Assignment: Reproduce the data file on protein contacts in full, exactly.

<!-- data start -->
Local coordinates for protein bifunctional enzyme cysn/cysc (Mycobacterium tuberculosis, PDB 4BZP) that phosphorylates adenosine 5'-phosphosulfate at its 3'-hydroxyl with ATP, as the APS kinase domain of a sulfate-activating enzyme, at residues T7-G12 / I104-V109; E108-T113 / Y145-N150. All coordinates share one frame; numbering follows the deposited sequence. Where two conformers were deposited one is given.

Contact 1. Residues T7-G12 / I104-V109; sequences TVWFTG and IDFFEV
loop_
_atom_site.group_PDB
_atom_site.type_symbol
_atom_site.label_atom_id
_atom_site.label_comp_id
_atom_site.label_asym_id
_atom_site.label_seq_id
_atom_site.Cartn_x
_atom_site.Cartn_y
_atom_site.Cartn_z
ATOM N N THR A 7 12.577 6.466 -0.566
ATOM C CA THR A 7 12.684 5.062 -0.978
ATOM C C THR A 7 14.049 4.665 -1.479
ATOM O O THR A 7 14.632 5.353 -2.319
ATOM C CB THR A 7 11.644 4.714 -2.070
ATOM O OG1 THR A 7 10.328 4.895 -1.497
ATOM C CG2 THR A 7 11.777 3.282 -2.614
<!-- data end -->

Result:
Local coordinates for protein bifunctional enzyme cysn/cysc (Mycobacterium tuberculosis, PDB 4BZP) that phosphorylates adenosine 5'-phosphosulfate at its 3'-hydroxyl with ATP, as the APS kinase domain of a sulfate-activating enzyme, at residues T7-G12 / I104-V109; E108-T113 / Y145-N150. All coordinates share one frame; numbering follows the deposited sequence. Where two conformers were deposited one is given.

Contact 1. Residues T7-G12 / I104-V109; sequences TVWFTG and IDFFEV
loop_
_atom_site.group_PDB
_atom_site.type_symbol
_atom_site.label_atom_id
_atom_site.label_comp_id
_atom_site.label_asym_id
_atom_site.label_seq_id
_atom_site.Cartn_x
_atom_site.Cartn_y
_atom_site.Cartn_z
ATOM N N THR A 7 12.577 6.466 -0.566
ATOM C CA THR A 7 12.684 5.062 -0.978
ATOM C C THR A 7 14.049 4.665 -1.479
ATOM O O THR A 7 14.632 5.353 -2.319
ATOM C CB THR A 7 11.644 4.714 -2.070
ATOM O OG1 THR A 7 10.328 4.895 -1.497
ATOM C CG2 THR A 7 11.777 3.282 -2.614